Wood you know a tree if you saw one? – Daniel Ridley-Ellis, School of Engineering and the Built Environment
What is wood? And what are trees? Those two questions are not as easy to answer as you might think. These three minutes may result in you knowing less.
Using Indigenous Method in Research: Cultural and Linguistic Capital as Resource – Mabel Victoria, The Business School
This talk briefly discusses the importance of drawing from indigenous methods in inter/cross-cultural method. I show how through the use of pagtatanung-tanong (asking around); pakikipagkuwentuhan (exchanging stories); and ginabayang talakayan (indigenous facilitated discussion) I was given a ‘temporary pass’ into the participants’ backstage region (Goffman, 1959). The research context is a visual ethnographic study into the practice of self-flagellation as part of a Lenten ritual in the Philippines.
Development Of An Early Warning System For Pathogen Detection In Aquaculture Facilities – Abdelfateh Kerrouche, Oliver Boswell, School of Engineering and the Built Environment, Sonja Rueckert, School of Applied Sciences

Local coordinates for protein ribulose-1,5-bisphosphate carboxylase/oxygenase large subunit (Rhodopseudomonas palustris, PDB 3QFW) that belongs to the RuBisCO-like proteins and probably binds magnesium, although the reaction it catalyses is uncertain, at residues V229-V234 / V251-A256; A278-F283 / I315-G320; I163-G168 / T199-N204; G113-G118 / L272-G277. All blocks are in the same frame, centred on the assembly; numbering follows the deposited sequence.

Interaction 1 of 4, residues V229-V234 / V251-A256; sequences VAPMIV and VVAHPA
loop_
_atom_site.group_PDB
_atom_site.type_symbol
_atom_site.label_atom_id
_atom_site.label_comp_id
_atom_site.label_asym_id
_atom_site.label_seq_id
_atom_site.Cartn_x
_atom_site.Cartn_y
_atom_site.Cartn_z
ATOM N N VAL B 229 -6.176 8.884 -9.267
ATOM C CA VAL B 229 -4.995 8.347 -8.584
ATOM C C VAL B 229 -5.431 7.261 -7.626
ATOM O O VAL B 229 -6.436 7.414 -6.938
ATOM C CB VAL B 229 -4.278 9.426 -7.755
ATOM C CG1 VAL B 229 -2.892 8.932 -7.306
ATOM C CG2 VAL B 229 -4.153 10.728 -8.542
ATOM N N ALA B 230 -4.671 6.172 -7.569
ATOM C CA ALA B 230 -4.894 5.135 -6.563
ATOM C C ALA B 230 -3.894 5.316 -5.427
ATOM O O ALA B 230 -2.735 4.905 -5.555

This project aims to develop an early warning system to monitor the pathogen Neoparamoeba perurans, a free-living and parasitic protist and the causative agent of Amoebic Gill Disease (AGD) for the application in aquaculture facilities. The system is based on microfluidic technology to detect the pathogen. A portfolio of several proven technologies are considered for integration, which includes Optical Fibre, pneumatic based microfluidic separation and concentration techniques, integrated optical lenses and USB microscopic camera. The system will be tested using latex beads (molecules used as contrast agents with the same diameter as the N. perurans 15–40 µm) and live pathogens.
Metasurfaces: beyond traditional sensors – Antoine Durant, Celia Lacoste, and Luigi La Spada, School of Engineering and the Built Environment
sensors recently drawn huge attention in the field of light manipulation. Traditional
optical devices possess limitations such as: relatively large sizes, losses,
dispersion behavior and difficulty in fabrication. Engineered materials called
metasurfaces allow to overcome such drawbacks, while maintaining high
performances in terms of sensitivity and sensibility. Metasurfaces,
thanks to their exotic electromagnetic properties,